Many English families emigrated to North American colonies in order to escape the political chaos in Britain at this time. Unfortunately, many English families made the trip to the New World under extremely harsh conditions. Overcrowding on the ships caused the majority of the immigrants to arrive diseased, famished, and destitute from the long journey across the stormy Atlantic. Despite these hardships, many of the families prospered and went on to make invaluable contributions to the development of the cultures of the United States and Canada. Early North American immigration records have revealed a number of people bearing the name Freevill or a variant listed above: the name represented in many forms and recorded from the mid 17th century in the great migration from Europe. Migrants settled in the eastern seaboard from Newfoundland, to Maine, to Virginia, the Carolinas, and to the islands..

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Freevill Family Crest Products


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Freevill Family Crest Products




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See Also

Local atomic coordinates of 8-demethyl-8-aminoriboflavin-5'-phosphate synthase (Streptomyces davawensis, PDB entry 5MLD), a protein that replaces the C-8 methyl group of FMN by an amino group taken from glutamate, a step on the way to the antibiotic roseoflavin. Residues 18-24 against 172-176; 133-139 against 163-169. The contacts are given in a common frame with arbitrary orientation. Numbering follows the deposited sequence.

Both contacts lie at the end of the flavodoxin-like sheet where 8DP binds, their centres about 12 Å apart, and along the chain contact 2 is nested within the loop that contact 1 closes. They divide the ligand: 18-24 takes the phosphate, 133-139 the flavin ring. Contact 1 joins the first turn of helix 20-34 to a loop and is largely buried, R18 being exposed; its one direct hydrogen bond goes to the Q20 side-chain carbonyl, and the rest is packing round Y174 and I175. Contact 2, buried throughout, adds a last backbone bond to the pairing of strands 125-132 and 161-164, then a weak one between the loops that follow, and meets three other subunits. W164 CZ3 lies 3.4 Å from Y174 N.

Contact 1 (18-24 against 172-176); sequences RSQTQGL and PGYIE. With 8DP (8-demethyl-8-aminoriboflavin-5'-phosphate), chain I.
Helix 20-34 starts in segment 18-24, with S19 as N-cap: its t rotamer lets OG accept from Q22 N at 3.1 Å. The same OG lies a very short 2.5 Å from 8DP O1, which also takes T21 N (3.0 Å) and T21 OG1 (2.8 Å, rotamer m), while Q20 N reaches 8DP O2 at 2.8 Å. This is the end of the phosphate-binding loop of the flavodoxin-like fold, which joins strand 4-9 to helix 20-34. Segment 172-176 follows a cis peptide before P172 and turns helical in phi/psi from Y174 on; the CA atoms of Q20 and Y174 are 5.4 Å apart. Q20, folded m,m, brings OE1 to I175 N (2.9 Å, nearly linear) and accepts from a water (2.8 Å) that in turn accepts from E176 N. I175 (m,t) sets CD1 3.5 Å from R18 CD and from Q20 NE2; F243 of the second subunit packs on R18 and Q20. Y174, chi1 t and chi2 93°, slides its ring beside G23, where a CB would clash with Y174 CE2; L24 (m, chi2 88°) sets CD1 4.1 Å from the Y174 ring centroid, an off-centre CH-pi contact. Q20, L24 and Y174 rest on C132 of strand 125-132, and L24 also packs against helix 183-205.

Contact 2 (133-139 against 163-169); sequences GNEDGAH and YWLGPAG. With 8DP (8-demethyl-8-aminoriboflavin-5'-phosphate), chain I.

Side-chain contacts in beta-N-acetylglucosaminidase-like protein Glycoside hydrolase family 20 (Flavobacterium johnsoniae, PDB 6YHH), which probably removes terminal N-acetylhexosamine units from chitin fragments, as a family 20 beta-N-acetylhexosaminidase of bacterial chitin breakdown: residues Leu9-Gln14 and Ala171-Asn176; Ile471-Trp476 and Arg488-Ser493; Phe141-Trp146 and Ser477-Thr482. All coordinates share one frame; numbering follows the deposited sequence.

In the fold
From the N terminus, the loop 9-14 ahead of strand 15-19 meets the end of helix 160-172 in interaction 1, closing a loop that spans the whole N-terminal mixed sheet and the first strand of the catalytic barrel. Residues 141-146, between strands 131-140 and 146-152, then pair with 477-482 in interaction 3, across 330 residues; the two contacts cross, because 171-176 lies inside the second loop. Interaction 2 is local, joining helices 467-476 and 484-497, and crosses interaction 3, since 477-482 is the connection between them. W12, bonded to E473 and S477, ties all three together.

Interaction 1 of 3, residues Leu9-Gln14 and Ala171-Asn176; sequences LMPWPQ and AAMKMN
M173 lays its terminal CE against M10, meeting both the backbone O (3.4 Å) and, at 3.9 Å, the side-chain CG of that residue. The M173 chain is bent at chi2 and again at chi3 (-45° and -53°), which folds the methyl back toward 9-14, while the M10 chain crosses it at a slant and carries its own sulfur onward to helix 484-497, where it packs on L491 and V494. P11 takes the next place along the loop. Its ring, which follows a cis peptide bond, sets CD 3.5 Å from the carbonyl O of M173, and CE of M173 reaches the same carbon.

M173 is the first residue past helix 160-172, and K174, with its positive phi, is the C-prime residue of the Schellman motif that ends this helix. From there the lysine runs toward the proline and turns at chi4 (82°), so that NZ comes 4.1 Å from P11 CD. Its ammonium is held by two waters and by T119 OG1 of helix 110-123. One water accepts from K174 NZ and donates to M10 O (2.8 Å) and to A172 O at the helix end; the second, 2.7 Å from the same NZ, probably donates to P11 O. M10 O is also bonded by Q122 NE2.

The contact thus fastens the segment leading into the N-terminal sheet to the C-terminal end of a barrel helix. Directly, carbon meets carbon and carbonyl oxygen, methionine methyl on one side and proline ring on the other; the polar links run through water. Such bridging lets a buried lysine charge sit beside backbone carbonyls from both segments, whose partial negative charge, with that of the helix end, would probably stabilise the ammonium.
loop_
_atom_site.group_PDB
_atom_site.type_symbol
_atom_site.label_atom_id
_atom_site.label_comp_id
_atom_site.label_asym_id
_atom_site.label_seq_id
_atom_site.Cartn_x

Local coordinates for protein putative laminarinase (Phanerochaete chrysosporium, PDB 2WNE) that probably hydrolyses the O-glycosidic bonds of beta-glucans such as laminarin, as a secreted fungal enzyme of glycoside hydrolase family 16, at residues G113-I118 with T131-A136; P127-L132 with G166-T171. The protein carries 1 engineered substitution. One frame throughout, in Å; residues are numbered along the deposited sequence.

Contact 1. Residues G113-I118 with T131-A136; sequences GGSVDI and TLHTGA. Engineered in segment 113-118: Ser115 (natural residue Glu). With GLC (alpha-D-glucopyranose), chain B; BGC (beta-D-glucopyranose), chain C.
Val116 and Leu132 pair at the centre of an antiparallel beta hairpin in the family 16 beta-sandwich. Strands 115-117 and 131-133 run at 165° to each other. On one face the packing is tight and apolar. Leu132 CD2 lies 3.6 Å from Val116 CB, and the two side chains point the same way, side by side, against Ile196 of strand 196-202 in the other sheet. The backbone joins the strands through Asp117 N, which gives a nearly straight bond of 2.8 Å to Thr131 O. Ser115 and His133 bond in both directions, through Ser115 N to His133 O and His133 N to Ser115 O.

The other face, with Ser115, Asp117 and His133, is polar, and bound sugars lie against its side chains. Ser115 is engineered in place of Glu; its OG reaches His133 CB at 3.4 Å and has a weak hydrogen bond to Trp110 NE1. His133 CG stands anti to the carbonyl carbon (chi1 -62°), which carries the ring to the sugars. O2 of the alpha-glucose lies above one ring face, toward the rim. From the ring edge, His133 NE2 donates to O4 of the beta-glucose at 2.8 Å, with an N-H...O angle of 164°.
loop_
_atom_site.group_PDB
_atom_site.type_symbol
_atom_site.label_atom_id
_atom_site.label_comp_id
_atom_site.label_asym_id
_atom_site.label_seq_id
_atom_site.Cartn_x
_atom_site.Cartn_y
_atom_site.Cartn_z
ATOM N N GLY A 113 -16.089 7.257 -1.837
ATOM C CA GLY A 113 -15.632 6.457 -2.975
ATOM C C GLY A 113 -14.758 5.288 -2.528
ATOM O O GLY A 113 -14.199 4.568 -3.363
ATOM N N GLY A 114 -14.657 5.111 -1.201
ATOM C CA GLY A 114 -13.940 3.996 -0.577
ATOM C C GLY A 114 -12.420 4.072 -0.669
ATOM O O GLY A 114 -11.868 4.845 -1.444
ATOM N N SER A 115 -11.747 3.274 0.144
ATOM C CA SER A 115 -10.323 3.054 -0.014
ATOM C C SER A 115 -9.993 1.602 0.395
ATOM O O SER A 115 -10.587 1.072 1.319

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See Also




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Citations


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Citations



  1. ^ Williams, Dr Ann. And G.H. Martin, Eds., Domesday Book A Complete Translation. London: Penguin, 1992. Print. (ISBN 0-141-00523-8)

Other References

  1. Lennard, Reginald. Rural England 1086-1135 A Study of Social and Agrarian Conditions. Oxford: Clarendon Press, 1959. Print.
  2. Holt, J.C. Ed. Domesday Studies. Woodbridge: Boydell, 1987. Print. (ISBN 0-85115-477-8).
  3. Browning, Charles H. Americans of Royal Descent. Baltimore: Genealogical Publishing. Print.
  4. Egle, William Henry. Pennsylvania Genealogies Scotch-Irish and German. Harrisburg: L.S. Hart, 1886. Print.
  5. Ingram, Rev. James. Translator Anglo-Saxon Chronicle 1823. Print.
  6. Papworth, J.W and A.W Morant. Ordinary of British Armorials. London: T.Richards, 1874. Print.
  7. Crispin, M. Jackson and Leonce Mary. Falaise Roll Recording Prominent Companions of William Duke of Normandy at the Conquest of England. Baltimore: Genealogical Publishing. Print.
  8. Shirley, Evelyn Philip. Noble and Gentle Men of England Or Notes Touching The Arms and Descendants of the Ancient Knightley and Gentle Houses of England Arranged in their Respective Counties 3rd Edition. Westminster: John Bowyer Nichols and Sons, 1866. Print.
  9. The Norman People and Their Existing Descendants in the British Dominions and the United States Of America. Baltimore: Genealogical Publishing, 1975. Print. (ISBN 0-8063-0636-X).
  10. Hanks, Patricia and Flavia Hodges. A Dictionary of Surnames. Oxford: Oxford University Press, 1988. Print. (ISBN 0-19-211592-8).
  11. ...

The Freevill Family Crest was acquired from the Houseofnames.com archives. The Freevill Family Crest was drawn according to heraldic standards based on published blazons. We generally include the oldest published family crest once associated with each surname.

This page was last modified on 13 May 2013 at 15:26.